er all our hard work the past 30 or so days.
OK, so maybe not mountains of cash for the majority, but it seems like most of us certainly like to spend as if it is. According to a new survey from the alternative banking folks at Suits Me, the average person splurges 21% of their monthly disposable income on payday, which averages out at £132 per person across the UK.
So, if you’re spending big the moment your pay packet touches your account, you’re certainly not alone. But what else do we get up to on payday?
Our most popular spends
According to the report, there are some fairly common culprits for our payday spending. Leading the charge is the evening’s takeaway, with 41% of those surveyed admitting to getting something tasty in as their first spend. Those straying out of their home for food and drink aren’t too far behind, however, with meals out and drinks out in joint second at 37% a piece. In terms of more permanent purchases, new clothes, beauty or grooming products and shoes take up the next three spots, attracting 28%, 24% and 23% of spenders respectively.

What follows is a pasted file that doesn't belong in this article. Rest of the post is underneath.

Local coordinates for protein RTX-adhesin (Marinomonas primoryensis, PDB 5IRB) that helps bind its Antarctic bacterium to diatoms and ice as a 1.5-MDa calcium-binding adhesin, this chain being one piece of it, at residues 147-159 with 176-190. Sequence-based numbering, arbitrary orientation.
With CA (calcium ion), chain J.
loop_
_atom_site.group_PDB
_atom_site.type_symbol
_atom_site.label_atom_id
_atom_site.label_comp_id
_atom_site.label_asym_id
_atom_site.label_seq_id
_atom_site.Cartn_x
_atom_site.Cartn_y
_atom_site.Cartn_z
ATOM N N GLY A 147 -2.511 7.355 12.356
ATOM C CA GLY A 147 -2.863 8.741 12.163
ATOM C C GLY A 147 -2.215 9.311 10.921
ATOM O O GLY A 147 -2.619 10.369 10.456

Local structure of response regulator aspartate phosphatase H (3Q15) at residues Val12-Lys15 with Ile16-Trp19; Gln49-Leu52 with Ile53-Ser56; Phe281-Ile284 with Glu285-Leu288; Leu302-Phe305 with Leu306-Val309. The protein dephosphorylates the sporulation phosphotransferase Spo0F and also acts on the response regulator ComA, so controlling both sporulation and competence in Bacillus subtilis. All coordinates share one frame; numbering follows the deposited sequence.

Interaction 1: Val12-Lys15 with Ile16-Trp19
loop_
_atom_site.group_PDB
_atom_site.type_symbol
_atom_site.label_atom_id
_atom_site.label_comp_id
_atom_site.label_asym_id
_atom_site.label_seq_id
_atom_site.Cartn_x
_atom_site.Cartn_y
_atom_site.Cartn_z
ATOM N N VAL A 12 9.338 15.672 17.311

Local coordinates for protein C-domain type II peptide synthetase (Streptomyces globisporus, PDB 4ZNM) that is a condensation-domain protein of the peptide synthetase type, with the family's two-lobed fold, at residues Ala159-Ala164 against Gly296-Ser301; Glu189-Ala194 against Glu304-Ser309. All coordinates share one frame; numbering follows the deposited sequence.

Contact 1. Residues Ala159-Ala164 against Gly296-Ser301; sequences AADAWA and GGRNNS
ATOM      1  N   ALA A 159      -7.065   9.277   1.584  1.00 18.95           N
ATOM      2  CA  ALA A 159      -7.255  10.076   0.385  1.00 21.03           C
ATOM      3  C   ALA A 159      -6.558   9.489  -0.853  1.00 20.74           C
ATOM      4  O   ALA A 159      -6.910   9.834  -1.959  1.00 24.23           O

Other notable focuses of spending in the survey included home furnishings (22%), limited edition products and video games (both 10%). Interestingly, and perhaps rather damningly, PT sessions bookended the popularity table with takeaways, but only 9% of payday spenders chose the fitter (but decidedly less delicious) route.
Who’s spending what?
Unsurprisingly, London is the area boasting the highest average payday spend in the UK at £163. Perhaps more surprisingly, it’s Scotland in a very close second with an average of £162, easily outpacing the £150 spent in Northern Ireland and the £142 spent in Wales. As for the thriftiest of the UK bunch, it would appear those in the South West are most sensible with their money, with an average of only £99 leaving the accounts of locals.
One of the most interesting finds of the survey lies in the gender split, which found that men (19.9%) are spending almost double the amount as women (11.6%) on designer clothing and almost the same (16.9% to 17.4%) on beauty products and treatments. Some of the more bizarre purchases of individual respondents included a Vatican City stamp for £500, a duck-adorned pillow for £70 and a lump of silver for £1,500.
With some of the items above in mind, perhaps those of us getting takeaways shouldn’t feel too guilty about their payday spending after all.